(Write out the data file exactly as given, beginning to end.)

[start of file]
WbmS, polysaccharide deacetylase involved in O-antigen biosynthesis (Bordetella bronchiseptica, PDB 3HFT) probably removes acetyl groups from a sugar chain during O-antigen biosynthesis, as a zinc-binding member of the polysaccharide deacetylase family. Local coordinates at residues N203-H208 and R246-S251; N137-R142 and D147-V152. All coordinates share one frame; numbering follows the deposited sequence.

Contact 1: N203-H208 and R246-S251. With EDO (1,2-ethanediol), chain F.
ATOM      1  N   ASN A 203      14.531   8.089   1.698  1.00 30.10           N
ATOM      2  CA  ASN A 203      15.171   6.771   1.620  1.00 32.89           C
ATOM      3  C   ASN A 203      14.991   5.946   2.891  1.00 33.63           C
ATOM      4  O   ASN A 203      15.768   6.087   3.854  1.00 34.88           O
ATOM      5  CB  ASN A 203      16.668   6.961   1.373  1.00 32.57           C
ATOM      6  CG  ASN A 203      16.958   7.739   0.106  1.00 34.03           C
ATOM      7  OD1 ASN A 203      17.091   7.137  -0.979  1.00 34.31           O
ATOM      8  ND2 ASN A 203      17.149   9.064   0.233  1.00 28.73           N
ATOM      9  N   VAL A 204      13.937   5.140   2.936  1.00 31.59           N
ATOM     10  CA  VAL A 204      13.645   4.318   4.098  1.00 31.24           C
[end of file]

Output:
WbmS, polysaccharide deacetylase involved in O-antigen biosynthesis (Bordetella bronchiseptica, PDB 3HFT) probably removes acetyl groups from a sugar chain during O-antigen biosynthesis, as a zinc-binding member of the polysaccharide deacetylase family. Local coordinates at residues N203-H208 and R246-S251; N137-R142 and D147-V152. All coordinates share one frame; numbering follows the deposited sequence.

Contact 1: N203-H208 and R246-S251. With EDO (1,2-ethanediol), chain F.
ATOM      1  N   ASN A 203      14.531   8.089   1.698  1.00 30.10           N
ATOM      2  CA  ASN A 203      15.171   6.771   1.620  1.00 32.89           C
ATOM      3  C   ASN A 203      14.991   5.946   2.891  1.00 33.63           C
ATOM      4  O   ASN A 203      15.768   6.087   3.854  1.00 34.88           O
ATOM      5  CB  ASN A 203      16.668   6.961   1.373  1.00 32.57           C
ATOM      6  CG  ASN A 203      16.958   7.739   0.106  1.00 34.03           C
ATOM      7  OD1 ASN A 203      17.091   7.137  -0.979  1.00 34.31           O
ATOM      8  ND2 ASN A 203      17.149   9.064   0.233  1.00 28.73           N
ATOM      9  N   VAL A 204      13.937   5.140   2.936  1.00 31.59           N
ATOM     10  CA  VAL A 204      13.645   4.318   4.098  1.00 31.24           C